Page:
Pockmarked earth: The under-mining of environment
BY Aihik Sur
Chandrapur: The eastern Maharashtra villages of Baranj and Telwasa lie in the Chandrapur coal mining belt. Some of the mines are active and while other are now defunct. They have led to the deterioration of the environment in and around these villages which has led to serious repercussions for the residents.
The coal mine at Baranj closed in 2014. The mine is now a black desert with small hillocks scattered here and there, formed by dumping of coal.
“Now that the mines are closed, it seems fine”, said Sachin Charluke, a resident of Baranj. “But when the mine was open, the ground water from the surrounding areas was sucked into the mine because it got deeper every year. This left the surrounding areas with insufficient ground water level,” he added.
“The black water that flows out of the mine is laced with phosphorus. It runs into the Wardha River which results in its contamination,” continued Charluke. The villages by the river and around the coal mines use this water and there have been numerous cases of water-related diseases.
As per the Central Ground Water Board report, fluoride is a common contaminant in Chandrapur district while high nitrate levels are also found in some of the areas in the district. Endemic fluorosis, dental caries, mottling of teeth, pain in joints and other such diseases have been observed in Chandrapur district by various investigating agencies.
According to Charluke, the water filter machine which was installed in the mines is just for show and doesn’t work. It’s just been put in place for the officials to show them that some action has been taken.
Maruti Nimkar, the guard at the closed coal mine at Baranj, said, “When the mine stays open there is dust all around. The trees which you see are green right now would be black then.”
Sandeep, a resident of Baranj village, used to work at the mines. He said, “Before the mines were established the whole area was farming land. Now the temperatures have increased considerably and the temperature in the mines touches 50 degree Celsius.”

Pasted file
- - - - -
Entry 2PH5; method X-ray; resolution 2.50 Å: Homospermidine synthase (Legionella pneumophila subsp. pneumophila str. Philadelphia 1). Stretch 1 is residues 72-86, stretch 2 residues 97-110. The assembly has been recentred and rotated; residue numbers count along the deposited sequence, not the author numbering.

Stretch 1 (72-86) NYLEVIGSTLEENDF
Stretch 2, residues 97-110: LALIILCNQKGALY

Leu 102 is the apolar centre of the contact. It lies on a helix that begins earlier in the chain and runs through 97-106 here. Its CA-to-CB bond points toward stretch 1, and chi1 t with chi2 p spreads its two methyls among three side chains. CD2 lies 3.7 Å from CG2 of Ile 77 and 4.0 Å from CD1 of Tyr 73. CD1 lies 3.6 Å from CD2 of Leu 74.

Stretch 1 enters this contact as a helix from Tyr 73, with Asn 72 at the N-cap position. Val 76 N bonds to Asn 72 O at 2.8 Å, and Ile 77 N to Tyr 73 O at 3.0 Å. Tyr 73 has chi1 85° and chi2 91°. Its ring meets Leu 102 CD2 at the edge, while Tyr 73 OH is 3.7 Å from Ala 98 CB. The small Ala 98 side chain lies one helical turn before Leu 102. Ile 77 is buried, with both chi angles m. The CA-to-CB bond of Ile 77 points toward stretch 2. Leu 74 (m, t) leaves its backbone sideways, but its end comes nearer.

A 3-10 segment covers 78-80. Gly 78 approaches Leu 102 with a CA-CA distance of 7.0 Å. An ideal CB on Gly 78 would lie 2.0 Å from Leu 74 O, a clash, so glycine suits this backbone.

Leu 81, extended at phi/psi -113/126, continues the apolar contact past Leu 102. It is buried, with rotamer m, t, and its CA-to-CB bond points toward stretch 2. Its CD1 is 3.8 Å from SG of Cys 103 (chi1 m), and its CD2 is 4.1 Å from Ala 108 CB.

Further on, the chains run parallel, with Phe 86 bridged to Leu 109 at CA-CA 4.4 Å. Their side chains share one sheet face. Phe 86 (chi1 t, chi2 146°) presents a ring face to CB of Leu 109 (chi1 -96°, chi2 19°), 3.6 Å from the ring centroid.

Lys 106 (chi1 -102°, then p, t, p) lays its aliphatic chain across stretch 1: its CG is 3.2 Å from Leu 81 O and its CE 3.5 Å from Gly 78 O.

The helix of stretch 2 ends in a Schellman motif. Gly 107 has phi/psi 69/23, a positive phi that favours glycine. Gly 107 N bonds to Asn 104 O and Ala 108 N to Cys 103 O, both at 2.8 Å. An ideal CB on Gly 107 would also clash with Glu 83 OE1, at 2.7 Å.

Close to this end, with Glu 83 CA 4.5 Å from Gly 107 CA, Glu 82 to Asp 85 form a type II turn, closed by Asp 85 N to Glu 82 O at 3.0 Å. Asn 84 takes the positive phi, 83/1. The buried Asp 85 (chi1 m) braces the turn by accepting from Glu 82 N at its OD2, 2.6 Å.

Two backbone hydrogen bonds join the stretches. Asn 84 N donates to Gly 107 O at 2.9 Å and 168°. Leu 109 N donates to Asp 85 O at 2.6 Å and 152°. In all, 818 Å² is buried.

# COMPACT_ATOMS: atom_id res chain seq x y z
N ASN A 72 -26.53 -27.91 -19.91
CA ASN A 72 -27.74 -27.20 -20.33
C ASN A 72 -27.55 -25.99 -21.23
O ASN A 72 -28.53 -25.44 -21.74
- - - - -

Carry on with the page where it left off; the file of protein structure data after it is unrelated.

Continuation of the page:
Pointing at a nearby pond filled with moss where local women were washing clothes, Sandeep said, “This pond along with other wells nearby would dry up when the mines reopen. We would have to go a well which is 3 km from here.”
Telwasa, unlike Baranj, is situated right beside an active coal mine. A small village, it was shrouded in a thick smog which was visible from a distance. The distance between the village and mine is nearly 500ft.
The village gets direct water supply from the Ordnance Factory nearby. “The water is not clean, people have to drink this water and they get ill”, said Gopinath Khande, a villager. He added, “The water from the borewell can’t be drunk too because the coal mines have polluted it.”
According to Pratiksha Nagrale, 18, “There are plans of extending the coal mine up till the Wardha river. They have acquired more land there. When they do that the river will be ruined completely. Right now there’s still something left, after that the water won’t be usable.”
The river was covered in black and yellow grime indicating the presence of phosphorus. Fishermen complained that the number of fish has decreased in the river, and that they had to look for other employment.